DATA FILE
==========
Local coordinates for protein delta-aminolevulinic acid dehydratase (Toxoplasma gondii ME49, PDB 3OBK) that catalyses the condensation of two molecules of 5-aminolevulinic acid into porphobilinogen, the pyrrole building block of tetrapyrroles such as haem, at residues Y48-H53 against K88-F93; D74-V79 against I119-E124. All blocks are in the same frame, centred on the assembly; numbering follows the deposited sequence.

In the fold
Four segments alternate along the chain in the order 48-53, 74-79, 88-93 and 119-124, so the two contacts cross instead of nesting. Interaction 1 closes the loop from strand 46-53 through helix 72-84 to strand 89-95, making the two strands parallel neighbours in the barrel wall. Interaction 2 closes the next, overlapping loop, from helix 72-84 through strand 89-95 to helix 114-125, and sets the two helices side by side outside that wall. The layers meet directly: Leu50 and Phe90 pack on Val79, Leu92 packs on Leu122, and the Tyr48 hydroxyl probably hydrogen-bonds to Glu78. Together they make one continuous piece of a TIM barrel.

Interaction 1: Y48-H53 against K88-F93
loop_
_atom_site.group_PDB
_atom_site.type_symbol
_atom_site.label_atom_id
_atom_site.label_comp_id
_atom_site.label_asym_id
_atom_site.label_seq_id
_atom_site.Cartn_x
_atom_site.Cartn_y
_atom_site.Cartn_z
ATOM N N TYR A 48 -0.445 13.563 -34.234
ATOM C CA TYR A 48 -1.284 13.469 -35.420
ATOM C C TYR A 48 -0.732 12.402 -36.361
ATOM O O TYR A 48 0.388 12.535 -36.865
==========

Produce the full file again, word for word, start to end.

Local coordinates for protein delta-aminolevulinic acid dehydratase (Toxoplasma gondii ME49, PDB 3OBK) that catalyses the condensation of two molecules of 5-aminolevulinic acid into porphobilinogen, the pyrrole building block of tetrapyrroles such as haem, at residues Y48-H53 against K88-F93; D74-V79 against I119-E124. All blocks are in the same frame, centred on the assembly; numbering follows the deposited sequence.

In the fold
Four segments alternate along the chain in the order 48-53, 74-79, 88-93 and 119-124, so the two contacts cross instead of nesting. Interaction 1 closes the loop from strand 46-53 through helix 72-84 to strand 89-95, making the two strands parallel neighbours in the barrel wall. Interaction 2 closes the next, overlapping loop, from helix 72-84 through strand 89-95 to helix 114-125, and sets the two helices side by side outside that wall. The layers meet directly: Leu50 and Phe90 pack on Val79, Leu92 packs on Leu122, and the Tyr48 hydroxyl probably hydrogen-bonds to Glu78. Together they make one continuous piece of a TIM barrel.

Interaction 1: Y48-H53 against K88-F93
loop_
_atom_site.group_PDB
_atom_site.type_symbol
_atom_site.label_atom_id
_atom_site.label_comp_id
_atom_site.label_asym_id
_atom_site.label_seq_id
_atom_site.Cartn_x
_atom_site.Cartn_y
_atom_site.Cartn_z
ATOM N N TYR A 48 -0.445 13.563 -34.234
ATOM C CA TYR A 48 -1.284 13.469 -35.420
ATOM C C TYR A 48 -0.732 12.402 -36.361
ATOM O O TYR A 48 0.388 12.535 -36.865